A new report authored by the U.S. National Endowment for Democracy
is warning that countries, including the U.S., need to be more vigilant about China's expanding global media influence
and the threats it poses.
Titled "China’s Global Media Footprint: Democratic Responses to Expanding Authoritarian Influence," the report goes into detail
on how Beijing has been "leveraging propaganda, disinformation, censorship, and influence over key nodes in the information flow." All this in an effort to "shape media content" to portray the county and the regime in a positive light.
The report talks about how Beijing has exploited the openness of Western societies to manipulate foreign media content. This is a gray zone between established practices of diplomatic maneuvering and coercive activities that the report describes as "sharp power."
"Their sharper edge often undermines democratic norms, erodes national sovereignty, weakens the financial sustainability of independent media, and violates local laws," stated the report's author Sarah Cook, research director for China, Hong Kong, and Taiwan at the human rights group Freedom House.
“No country is immune: the targets include poor and institutionally fragile states as well as wealthy democratic powers,” she adds,
CCP wants to tell "China's Story" through propaganda
In September of 2013, Chinese President Xi Jinping said it was important for China to do a good job at foreign propaganda by spreading "China's voices." During this time, the country began to talk about the importance of "telling China's store."
Since then, Beijing's tactics to rewrite the global narrative on China have expanded considerably. Now, the report states that information created or influenced by the CCP is consumed by "hundreds of millions of news consumers around the world," often without the knowledge of the party's involvement.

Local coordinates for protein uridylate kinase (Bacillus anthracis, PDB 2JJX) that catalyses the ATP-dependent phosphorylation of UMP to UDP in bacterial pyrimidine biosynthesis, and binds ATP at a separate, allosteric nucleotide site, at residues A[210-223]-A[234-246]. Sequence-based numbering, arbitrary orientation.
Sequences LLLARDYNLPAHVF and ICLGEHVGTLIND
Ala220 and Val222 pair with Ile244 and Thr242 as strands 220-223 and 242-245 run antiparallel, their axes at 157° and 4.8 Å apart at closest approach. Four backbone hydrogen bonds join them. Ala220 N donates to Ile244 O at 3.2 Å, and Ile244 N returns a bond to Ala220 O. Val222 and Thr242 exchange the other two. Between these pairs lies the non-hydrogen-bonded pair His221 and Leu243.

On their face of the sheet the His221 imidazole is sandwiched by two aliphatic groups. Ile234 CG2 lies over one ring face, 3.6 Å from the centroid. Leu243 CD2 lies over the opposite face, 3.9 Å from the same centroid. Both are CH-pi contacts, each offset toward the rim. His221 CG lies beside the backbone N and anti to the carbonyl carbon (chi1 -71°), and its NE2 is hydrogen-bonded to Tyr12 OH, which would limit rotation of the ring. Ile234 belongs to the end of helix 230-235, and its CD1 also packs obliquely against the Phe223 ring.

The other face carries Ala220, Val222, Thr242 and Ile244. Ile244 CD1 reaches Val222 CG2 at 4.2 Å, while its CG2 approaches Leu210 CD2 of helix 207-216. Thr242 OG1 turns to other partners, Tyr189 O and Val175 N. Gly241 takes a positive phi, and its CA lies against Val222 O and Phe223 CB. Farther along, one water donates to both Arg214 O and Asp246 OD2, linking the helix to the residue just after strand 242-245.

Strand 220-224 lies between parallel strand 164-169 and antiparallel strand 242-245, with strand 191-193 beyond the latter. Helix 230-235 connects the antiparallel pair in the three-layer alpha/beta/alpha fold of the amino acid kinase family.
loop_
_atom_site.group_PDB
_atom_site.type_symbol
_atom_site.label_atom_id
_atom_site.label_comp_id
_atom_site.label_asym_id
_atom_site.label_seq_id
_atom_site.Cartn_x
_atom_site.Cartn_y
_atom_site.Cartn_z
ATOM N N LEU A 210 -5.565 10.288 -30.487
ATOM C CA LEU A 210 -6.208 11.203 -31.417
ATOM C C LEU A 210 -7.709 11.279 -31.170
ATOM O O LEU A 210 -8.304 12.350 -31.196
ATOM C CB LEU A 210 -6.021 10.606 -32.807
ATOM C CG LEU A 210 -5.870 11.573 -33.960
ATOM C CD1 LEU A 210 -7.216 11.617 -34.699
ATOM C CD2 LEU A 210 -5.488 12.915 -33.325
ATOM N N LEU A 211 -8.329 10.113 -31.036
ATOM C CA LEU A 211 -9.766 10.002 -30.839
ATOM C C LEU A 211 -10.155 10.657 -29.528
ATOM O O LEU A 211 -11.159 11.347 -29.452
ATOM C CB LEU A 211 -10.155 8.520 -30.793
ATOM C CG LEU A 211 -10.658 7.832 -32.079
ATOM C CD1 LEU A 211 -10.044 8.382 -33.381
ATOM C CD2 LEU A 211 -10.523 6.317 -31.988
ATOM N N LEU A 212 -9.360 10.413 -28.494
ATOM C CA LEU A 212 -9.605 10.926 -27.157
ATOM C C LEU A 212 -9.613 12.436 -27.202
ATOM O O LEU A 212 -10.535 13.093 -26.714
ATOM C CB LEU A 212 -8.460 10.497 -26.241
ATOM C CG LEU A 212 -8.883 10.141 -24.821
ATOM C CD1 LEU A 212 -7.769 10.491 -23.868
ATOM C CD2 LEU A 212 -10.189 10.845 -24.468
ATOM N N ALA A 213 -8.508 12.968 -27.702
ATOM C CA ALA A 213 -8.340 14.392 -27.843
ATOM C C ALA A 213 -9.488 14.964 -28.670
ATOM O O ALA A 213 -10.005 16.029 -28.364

Aiding these efforts are existing weaknesses in Western countries, according to the report. Local officials, businessmen and civil society, in general, tend to lack a sophisticated understanding of the CCP. This can be exploited as local media may find it hard to resist lucrative advertisement deals
or partnerships from Chinese state-linked companies.
"Hundreds of incidents that have occurred around the world over the past decade demonstrate that once the CCP – or a company, media outlet, or owner with close ties to the party—gains a foothold within an information dissemination channel, manipulation efforts inevitably follow," the report states.
Also aiding Beijing is the growing use of Chinese-owned apps such as WeChat and TikTok, the rising political polarization in the West and the growing anti-Western sentiment in some countries. (Related: Facebook "fact-checker" defends contract with ChiCom-controlled social media app TikTok
China has created a "visible presence" in the media
The report cited how Beijing has sponsored thousands of trips
for foreign journalists. The latter are usually strictly monitored during the trips, only allowed to see a perspective that the CCP wants them to. According to the report, these have been key in Beijing's efforts to influence Western media coverage.
More alarming is the Chinese acquisition of local media. The report says that this has succeeded in shifting the editorial line in stories about Taiwan, the Czech Republic and South Africa.
The report's data is supported by a survey
released by the Brussels-based International Federation of Journalists. The survey, released in June 2020, found that two-thirds of its members believe that China has created a "visible presence" in their national media.
In at least eight countries, journalist unions have said that they have signed deals with Chinese entities. These include content-sharing agreements, journalist exchange programs or even participation in Chinese government events.
According to Cook, these are examples of Beijing's "whole-of-society approach to authoritarian control." As such, Cook states that a robust response from the West is necessary.
She recommends steps such as increasing scrutiny on pre-election media coverage and Chinese-language media in general. In addition, she also recommends the review or even the outright censorship of Chinese-owned apps – something that almost happened last year when then-President Donald Trump made moves to ban apps such as WeChat and TikTok.
More importantly, she states that more rigorous efforts to identify which media outlets have financial ties or are outright owned by companies with ties to the CCP.
for the latest on China's efforts to spread its propaganda to the West.